Today the idea of numbered cards goes hand in hand with that of a (contemporaneously published) checklist. However, that was not always the case. While numerous examples abound, one famous numbered set with no checklist was 1933 Goudey. Likewise, we will encounter sets that had checklists but no numbered cards. This article will not be exhaustive, so don’t use it as a checklist. Rather, it will just highlight some of the variety attached to what in my collecting heyday was considered the most boring card in the pack.
Had I written this article a year ago, I might have assumed erroneously that on-card checklists were a hobby dinosaur. After all, why waste a card in the set when it’s easy enough to post a checklist online? However, the lone pack of 2019 Topps update I bought last fall included a surprise on the back of my Albert Pujols highlights card.
Though I have to imagine the past three decades of baseball cards have more of a story to tell, I’m going to quickly jump all the way back to what otherwise was the last time I remember pulling a checklist from a pack.
The very last packs of cards I bought before entering my long “real life took over” hiatus were in 1992. I don’t recall buying any mainstream sets that year, but I liked the Conlons and their close cousins, the Megacards Babe Ruth set, of which I somehow still have the box and three unopened packs.
The Ruth set had no checklist, but the Conlon issue had several, much in the style of the Topps cards of my youth, right down to the checkboxes.
While there’s something to be said for the familiar, I was an even bigger fan of the checklists I pulled from packs of 1990 Leaf.
Checklists adorned with superstar players was new to my own pack opening experience. However, as with most “innovations” in the Hobby, it wasn’t truly new, as we’ll soon see.
This was my absolute pack-buying heyday, and it was a great time to be a checklist collector, assuming there is such a thing. Yes, we had the standard checklist cards each of those years…
…but we also got team checklists, either on the backs of manager cards…
…or on the back of team cards.
As a quick aside, I’ll note that EVERY collector I knew in 1978 sorted his cards by team and used the team card to mark progress, making the set checklists (e.g., 1-121) completely superfluous.
Though I’m skipping most years, I’ll make a quick stop at 1974 to highlight two features in particular. In addition to the standard checklists AND team photo cards without checklists, the 1974 Topps set used unnumbered team signature cards as team checklists. (Aside: Though unnumbered cards had a mile-long history in the Hobby and are hardly extinct today, I rarely ran across them as a kid apart from the 1981 Donruss checklists or the 1981 Fleer “Triple Threat” error card.)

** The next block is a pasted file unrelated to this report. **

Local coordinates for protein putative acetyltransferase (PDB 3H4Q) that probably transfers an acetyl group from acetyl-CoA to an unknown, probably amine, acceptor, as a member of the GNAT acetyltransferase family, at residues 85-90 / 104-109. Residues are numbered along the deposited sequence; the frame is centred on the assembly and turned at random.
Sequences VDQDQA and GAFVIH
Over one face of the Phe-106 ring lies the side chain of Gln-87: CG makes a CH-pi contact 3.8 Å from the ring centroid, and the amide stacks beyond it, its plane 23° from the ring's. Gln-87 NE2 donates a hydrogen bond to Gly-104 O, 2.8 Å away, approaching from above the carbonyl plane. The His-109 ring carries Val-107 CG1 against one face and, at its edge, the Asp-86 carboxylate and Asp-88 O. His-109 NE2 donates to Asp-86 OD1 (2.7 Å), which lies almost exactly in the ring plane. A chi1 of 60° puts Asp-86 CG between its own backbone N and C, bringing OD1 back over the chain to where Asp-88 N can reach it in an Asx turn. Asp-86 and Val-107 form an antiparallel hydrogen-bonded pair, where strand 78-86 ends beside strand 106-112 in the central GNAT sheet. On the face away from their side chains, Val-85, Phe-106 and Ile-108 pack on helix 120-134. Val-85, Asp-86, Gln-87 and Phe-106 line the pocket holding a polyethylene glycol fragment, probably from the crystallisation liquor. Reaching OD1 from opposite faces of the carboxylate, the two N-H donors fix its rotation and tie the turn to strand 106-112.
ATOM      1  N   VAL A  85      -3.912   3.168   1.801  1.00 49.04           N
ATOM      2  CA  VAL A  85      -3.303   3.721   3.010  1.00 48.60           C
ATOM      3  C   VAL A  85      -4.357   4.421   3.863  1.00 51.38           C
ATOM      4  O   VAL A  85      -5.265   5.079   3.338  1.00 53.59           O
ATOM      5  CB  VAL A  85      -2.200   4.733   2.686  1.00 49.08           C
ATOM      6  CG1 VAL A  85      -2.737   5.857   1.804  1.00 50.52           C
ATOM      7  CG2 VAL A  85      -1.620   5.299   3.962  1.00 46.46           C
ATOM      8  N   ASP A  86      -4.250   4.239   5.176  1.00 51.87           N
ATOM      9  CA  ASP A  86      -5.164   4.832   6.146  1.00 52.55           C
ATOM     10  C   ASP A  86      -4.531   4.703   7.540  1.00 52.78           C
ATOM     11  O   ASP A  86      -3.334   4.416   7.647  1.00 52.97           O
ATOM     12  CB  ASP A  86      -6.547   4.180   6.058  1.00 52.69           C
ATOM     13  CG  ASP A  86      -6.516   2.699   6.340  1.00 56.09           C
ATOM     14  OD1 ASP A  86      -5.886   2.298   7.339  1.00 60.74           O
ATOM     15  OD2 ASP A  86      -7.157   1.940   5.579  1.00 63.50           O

A final note on these team checklists: they did not include late additions from the Traded set (e.g., Santo on White Sox), so a separate “Trades Checklist” was provided also.
If I had to declare a G.O.A.T. checklist it would come from 1967-69 Topps, all possible inspirations for the 1990 Leaf card I showed earlier. (In fairness, 1984 Fleer might have played a role.)
At first glance I mistakenly thought these checklists brought more than just a bonus superstar to the mix. Take a look at entry 582 on the back of card below.
Could it be? Were we looking at the pinnacle of 1960s artificial intelligence technology: checklists with the self-awareness to check themselves off? Sadly, no. We were just looking at an abbreviation for “Checklist – 7th Series.” After all, this “smart checklist” was card 504 in the set and the ostensibly checked off card was a completely different card.
While our friends at Topps were having a ho-hum year, checklist-wise, as if there’s any other kind of year to have, checklist-wise, I do want to provide recognition to the efforts at Fleer. Haters of the Keith Shore #Project 2020 designs will probably not be fans, but I’m a sucker for this cartoony, colorful approach to checklists.
Even the title, “Player Roster,” is a nice twist, don’t you think?
The first appearance of numbered checklist-only cards from Topps came in 1961. Each checklist featured a baseball action scene on both the front and back of the card, and collectors can have fun trying to identify the players. (Side note: I believe these are the first ever game-action photos ever used by Topps.)
While the image on the back persisted across the set, the images on the front differed with each card. For example, here is Mr. Cub on the front of the second checklist. (Banks also appears prominently on the fifth checklist!)
Meanwhile in Philadelphia, Fleer introduced its first ever checklist cards.
The series one checklist featured Home Run Baker, Ty Cobb, and Zach Wheat well past their playing days, while series two did the same for George Sisler and Pie Traynor.
Incidentally, a similar approach was used 15 years later by Mike Aronstein in the 1976 SSPC set.